Track monitoring from the dynamic response of a passing train: A sparse approach

George Lederman, Siheng Chen, James H. Garrett, Jelena Kovačević, Hae Young Noh, Jacobo Bielak

Research output: Contribution to journalArticlepeer-review


Collecting vibration data from revenue service trains could be a low-cost way to more frequently monitor railroad tracks, yet operational variability makes robust analysis a challenge. We propose a novel analysis technique for track monitoring that exploits the sparsity inherent in train-vibration data. This sparsity is based on the observation that large vertical train vibrations typically involve the excitation of the train's fundamental mode due to track joints, switchgear, or other discrete hardware. Rather than try to model the entire rail profile, in this study we examine a sparse approach to solving an inverse problem where (1) the roughness is constrained to a discrete and limited set of “bumps”; and (2) the train system is idealized as a simple damped oscillator that models the train's vibration in the fundamental mode. We use an expectation maximization (EM) approach to iteratively solve for the track profile and the train system properties, using orthogonal matching pursuit (OMP) to find the sparse approximation within each step. By enforcing sparsity, the inverse problem is well posed and the train's position can be found relative to the sparse bumps, thus reducing the uncertainty in the GPS data. We validate the sparse approach on two sections of track monitored from an operational train over a 16 month period of time, one where track changes did not occur during this period and another where changes did occur. We show that this approach can not only detect when track changes occur, but also offers insight into the type of such changes.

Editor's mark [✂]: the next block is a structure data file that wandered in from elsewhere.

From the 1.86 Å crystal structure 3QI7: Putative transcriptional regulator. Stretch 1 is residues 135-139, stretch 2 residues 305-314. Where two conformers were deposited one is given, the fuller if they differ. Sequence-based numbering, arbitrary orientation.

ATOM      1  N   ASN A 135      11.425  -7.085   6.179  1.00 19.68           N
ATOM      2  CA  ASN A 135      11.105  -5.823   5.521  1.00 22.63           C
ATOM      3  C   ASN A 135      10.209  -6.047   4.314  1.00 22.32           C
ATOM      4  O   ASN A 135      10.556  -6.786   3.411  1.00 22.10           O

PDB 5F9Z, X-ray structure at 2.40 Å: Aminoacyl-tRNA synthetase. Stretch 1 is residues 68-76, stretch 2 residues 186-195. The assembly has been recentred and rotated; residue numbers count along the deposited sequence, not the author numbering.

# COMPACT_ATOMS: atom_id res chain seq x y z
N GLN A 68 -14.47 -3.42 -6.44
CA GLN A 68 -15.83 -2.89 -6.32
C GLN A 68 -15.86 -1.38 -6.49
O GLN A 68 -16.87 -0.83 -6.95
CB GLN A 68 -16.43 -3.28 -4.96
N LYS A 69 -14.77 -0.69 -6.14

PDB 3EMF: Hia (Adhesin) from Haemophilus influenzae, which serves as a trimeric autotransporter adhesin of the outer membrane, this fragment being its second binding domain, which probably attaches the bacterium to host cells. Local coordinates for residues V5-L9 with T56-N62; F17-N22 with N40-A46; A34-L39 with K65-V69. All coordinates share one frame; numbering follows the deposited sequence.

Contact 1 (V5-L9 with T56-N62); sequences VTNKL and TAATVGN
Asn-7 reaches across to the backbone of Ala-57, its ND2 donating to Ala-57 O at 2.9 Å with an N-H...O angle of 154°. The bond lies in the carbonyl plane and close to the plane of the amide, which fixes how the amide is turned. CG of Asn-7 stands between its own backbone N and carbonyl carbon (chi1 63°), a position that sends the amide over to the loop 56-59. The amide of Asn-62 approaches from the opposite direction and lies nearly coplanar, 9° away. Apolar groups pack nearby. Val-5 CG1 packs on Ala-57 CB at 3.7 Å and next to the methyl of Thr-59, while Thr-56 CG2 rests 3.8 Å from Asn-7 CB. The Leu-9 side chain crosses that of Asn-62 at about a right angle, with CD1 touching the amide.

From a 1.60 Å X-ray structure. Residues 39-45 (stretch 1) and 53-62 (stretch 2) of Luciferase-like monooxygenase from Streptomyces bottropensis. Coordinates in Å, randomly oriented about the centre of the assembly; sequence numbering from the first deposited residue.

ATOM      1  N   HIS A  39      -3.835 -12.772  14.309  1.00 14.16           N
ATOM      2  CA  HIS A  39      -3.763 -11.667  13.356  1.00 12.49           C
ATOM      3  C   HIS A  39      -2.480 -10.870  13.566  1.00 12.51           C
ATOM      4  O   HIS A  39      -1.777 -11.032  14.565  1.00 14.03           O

Original languageEnglish (US)
Pages (from-to)141-153
Number of pages13
JournalMechanical Systems and Signal Processing
StatePublished - Jun 1 2017


  • Inertial sensing
  • Orthogonal matching pursuit
  • Signal processing
  • Sparse representation
  • Vehicle-based inspection

ASJC Scopus subject areas

  • Control and Systems Engineering
  • Signal Processing
  • Civil and Structural Engineering
  • Aerospace Engineering
  • Mechanical Engineering
  • Computer Science Applications


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